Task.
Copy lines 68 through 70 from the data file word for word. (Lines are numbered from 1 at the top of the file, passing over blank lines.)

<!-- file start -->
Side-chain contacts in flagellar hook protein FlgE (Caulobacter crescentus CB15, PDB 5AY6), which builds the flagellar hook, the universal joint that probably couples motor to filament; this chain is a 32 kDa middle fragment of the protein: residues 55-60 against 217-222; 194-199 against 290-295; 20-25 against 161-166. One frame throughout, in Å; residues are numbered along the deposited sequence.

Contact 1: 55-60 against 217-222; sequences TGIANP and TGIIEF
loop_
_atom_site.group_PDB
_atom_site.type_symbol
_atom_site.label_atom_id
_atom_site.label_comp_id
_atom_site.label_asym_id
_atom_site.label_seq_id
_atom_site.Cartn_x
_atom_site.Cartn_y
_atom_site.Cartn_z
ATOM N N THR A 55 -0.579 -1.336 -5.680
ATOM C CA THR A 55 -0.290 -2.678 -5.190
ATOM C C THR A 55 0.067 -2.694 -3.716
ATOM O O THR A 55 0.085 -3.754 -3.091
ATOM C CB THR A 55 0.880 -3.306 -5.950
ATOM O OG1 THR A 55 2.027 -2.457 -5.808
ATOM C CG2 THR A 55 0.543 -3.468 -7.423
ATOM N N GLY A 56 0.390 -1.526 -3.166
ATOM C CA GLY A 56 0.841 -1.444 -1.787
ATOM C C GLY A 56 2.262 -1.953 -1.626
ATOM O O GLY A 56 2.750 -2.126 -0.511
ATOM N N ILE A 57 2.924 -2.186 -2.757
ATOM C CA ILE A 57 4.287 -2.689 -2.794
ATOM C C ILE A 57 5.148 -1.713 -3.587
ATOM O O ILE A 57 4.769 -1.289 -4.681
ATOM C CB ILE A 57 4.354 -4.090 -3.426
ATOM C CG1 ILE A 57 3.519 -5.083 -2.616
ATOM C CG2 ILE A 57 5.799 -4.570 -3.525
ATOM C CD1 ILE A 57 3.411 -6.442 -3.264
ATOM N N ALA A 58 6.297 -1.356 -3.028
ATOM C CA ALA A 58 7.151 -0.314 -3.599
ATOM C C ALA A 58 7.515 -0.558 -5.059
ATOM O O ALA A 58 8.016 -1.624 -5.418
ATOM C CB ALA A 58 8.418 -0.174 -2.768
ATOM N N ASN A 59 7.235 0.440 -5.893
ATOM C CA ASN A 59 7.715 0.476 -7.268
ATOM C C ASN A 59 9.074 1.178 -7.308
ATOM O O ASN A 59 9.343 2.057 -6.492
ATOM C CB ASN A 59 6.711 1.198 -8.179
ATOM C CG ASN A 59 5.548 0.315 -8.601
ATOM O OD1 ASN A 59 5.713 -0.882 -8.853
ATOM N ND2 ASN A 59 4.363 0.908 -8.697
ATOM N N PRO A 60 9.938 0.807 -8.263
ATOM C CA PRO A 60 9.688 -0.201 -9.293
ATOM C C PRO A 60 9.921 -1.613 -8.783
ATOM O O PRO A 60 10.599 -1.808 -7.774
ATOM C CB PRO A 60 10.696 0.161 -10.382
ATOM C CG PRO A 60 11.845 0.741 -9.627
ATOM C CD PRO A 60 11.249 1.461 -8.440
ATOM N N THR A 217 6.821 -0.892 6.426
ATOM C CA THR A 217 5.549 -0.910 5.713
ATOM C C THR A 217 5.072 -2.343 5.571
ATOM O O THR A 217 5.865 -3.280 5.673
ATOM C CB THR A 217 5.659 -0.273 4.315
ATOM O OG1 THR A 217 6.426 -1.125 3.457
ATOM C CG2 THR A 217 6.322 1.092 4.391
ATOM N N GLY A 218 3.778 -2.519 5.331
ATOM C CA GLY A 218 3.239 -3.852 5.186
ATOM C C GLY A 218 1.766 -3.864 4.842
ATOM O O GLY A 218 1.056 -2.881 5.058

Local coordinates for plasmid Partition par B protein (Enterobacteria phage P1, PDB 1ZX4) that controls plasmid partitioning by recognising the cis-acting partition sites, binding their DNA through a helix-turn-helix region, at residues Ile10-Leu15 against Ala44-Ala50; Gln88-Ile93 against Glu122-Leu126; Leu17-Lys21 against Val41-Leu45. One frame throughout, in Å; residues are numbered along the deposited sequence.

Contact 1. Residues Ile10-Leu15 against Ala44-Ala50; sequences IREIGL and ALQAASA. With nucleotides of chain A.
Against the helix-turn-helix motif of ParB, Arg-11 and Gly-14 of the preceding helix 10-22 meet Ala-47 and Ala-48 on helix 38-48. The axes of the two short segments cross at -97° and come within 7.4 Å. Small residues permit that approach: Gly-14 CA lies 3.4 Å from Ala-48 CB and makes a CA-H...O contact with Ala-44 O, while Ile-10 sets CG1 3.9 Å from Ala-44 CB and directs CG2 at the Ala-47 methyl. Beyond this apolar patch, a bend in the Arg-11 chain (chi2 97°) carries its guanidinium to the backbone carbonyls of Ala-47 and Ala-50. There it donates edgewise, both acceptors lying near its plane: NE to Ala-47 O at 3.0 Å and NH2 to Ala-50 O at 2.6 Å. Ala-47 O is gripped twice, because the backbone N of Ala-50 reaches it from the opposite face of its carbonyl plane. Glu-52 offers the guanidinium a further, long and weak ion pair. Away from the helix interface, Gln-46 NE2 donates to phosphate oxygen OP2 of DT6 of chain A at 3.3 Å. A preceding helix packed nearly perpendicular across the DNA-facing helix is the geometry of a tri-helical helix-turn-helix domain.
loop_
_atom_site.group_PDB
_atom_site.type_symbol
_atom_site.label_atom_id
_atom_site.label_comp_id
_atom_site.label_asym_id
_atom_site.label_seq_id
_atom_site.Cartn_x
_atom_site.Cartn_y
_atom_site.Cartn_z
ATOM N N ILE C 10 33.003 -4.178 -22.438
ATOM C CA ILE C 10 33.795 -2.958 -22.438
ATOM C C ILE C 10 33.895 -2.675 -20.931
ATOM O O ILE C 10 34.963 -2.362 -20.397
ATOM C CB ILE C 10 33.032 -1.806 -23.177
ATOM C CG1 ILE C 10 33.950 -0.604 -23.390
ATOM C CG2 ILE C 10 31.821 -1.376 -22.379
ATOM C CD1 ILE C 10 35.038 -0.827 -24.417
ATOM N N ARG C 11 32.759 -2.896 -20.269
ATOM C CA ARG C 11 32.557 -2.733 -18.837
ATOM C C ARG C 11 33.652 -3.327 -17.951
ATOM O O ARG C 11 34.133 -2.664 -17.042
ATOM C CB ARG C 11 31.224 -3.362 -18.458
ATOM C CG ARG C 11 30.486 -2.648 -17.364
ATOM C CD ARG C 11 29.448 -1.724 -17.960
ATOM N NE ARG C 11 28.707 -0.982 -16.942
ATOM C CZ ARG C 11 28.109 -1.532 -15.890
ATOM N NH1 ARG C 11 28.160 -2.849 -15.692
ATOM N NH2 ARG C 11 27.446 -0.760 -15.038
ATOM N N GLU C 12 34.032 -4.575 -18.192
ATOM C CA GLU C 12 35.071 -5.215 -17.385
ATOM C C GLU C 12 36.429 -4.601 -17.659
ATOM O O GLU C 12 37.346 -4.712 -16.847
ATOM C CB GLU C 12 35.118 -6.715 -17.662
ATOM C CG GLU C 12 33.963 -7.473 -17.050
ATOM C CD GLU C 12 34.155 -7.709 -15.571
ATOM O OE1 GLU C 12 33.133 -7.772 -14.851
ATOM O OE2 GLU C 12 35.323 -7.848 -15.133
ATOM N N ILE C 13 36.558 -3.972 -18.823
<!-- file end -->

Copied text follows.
_atom_site.type_symbol
_atom_site.label_atom_id
_atom_site.label_comp_id